After sitting in on a few sessions at the International Payments Summit 2011—and in particular the excellent Chatham House session chaired by Forum friend Ruth Wandhofer of Citi—I have to say that in all honesty my professional opinion is that it’s a mess. The ECB predicted that SEPA would erode payment margins in Europe by 5-10% (eventually) but that banks and customers would benefit from lower costs in the long run. Yet the cost burden is crushing. According Equens, there are 200 different formats for SEPA Credit Transfer (SCT) and SEPA Direct Debit (SDD) messages. They further estimate that since both the XML message formats and the EPC rulebooks are updated every year, it means 20-30,000 man-days per annum just to maintain the software. And that’s for just one processor. What’s more, SEPA is reducing competition (and therefore increasing costs) in local markets long before the projected cost savings arrive.
One way to do something to bring on these cost savings might be to enforce and end date. When I had the honour of chairing ECB board member Gertrude Tumpel-Gugerell in Brussels last November, she said that an end-date for SEPA would be her first New Year’s resolution for 2011. Well all I can say after IPS 2011, is good luck Gertrude. If there is going to be an agreed end-date this year, I’d lay a pound to a penny that it will be 2019. Frankly, who knows what will have happened to the payments business by then?
Gertrude and others have said that one of the goals of SEPA was to encourage innovation to the payment sector, but has it? Tom Noyes excellent analysis of the current environment ends with three key constraints on innovation.
Innovators are dependent on local national relationships to launch a product;[From Payments Innovation in Europe « FinVentures]
SEPA creates harmonization, but country specific laws and regulatory guidance are unique;
ECB initiatives (ex. See ELMI) create opportunities for non-bank participation in payments, but SEPA has removed all margin from the business.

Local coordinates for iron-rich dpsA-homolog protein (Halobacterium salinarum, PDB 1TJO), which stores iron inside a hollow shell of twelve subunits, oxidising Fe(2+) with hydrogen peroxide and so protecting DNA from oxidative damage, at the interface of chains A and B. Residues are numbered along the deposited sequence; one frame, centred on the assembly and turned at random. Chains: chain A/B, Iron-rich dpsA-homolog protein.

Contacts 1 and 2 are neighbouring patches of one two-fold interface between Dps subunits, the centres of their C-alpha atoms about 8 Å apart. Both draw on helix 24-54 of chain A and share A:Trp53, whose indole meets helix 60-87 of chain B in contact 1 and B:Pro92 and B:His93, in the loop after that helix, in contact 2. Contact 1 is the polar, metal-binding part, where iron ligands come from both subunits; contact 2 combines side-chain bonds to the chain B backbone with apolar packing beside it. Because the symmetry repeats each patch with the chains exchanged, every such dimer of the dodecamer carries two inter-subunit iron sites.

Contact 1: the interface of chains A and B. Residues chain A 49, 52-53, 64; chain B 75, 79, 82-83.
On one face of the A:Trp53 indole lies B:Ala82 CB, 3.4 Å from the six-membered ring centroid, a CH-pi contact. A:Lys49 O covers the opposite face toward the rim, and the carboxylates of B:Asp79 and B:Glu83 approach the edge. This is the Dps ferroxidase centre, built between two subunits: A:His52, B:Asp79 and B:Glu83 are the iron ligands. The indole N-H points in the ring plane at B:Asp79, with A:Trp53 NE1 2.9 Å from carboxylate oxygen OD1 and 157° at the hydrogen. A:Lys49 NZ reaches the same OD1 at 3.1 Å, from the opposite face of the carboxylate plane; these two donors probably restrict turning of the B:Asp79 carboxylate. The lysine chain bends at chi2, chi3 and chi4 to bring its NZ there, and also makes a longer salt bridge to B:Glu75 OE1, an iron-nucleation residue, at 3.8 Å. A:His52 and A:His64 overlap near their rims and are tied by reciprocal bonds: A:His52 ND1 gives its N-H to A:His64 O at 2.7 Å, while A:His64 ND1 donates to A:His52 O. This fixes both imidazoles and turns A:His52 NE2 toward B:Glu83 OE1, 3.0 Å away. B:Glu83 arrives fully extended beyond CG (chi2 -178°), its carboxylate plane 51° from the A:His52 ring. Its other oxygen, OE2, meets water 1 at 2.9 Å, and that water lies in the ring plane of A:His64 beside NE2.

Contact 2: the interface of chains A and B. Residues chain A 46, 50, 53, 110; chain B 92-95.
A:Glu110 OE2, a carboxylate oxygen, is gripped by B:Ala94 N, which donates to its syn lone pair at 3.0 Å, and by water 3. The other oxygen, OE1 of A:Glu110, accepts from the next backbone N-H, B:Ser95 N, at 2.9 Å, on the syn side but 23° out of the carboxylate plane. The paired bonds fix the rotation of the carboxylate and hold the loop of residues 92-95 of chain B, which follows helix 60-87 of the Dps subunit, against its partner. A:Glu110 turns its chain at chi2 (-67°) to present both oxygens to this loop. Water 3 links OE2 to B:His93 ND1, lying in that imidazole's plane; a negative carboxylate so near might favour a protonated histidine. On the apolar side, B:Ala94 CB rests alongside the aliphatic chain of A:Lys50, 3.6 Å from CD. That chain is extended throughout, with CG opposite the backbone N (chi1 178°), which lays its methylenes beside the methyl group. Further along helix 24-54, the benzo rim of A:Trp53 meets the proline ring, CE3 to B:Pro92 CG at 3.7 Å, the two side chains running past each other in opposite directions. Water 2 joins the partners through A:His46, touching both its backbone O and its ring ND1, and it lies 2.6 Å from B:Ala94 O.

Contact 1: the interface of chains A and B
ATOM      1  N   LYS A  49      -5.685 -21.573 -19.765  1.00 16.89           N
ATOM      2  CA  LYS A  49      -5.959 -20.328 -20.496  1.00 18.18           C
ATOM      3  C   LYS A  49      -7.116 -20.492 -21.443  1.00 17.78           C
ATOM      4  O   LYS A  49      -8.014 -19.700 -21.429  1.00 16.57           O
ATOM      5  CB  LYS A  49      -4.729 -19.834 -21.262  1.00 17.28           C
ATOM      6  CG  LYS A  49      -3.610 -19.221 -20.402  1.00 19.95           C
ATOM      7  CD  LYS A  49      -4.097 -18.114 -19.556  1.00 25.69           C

I’m not so sure about that last point. SEPA has removed all of the margin if you are bank, but if you are not a bank and are not dependent on their high-cost, highly-regulated infrastructure. All of these issues mean that I can’t help but let an evil thought wander in to myconsciousness, a thought-crime of the most serious degree. What is SEPA doesn’t happen? What if it ends up defining the standard for pan-European payment infrastructure that is vanishing? Worse still, what if there are sinister forces at work to torpedo the project?
The EC will “effectively derail the entire Sepa project” if upcoming regulatory intervention on migration end dates does not include deadlines for phasing out national schemes, says the European Payments Council.[From Finextra: EC migration plans would ‘derail the entire Sepa project’ – EPC]
I don’t want to bore foreign readers with the ins and outs of the relationship between the Commission and the EPC, but I will say that it is not good. If the Commission regulatory “intervention” were to be to mandate the EPC rulebooks with a fixed deadline, then banks (I’m pretty sure, having spoken to quite a few bankers about this) would grin and bear it. In some countries (eg, Germany) it might be an unpopular decision, but it would get done. Instead, the Commission seem to want to tinker with what the EPC has been going but without an end date? Why? (Answer: because they are politicians responding to national interests.)
Personally, I think the Commission are derailing the train taking us to lower costs in other ways as well, such as by forcing retailers to accept euro coins and high-value euro banknotes, thus promoting the least efficient and most expensive payment mechanism instead of electronic alternatives that would be better for society.
These are personal opinions and should not be misunderstood as representing the opinions of
Consult Hyperion or any of its clients or suppliers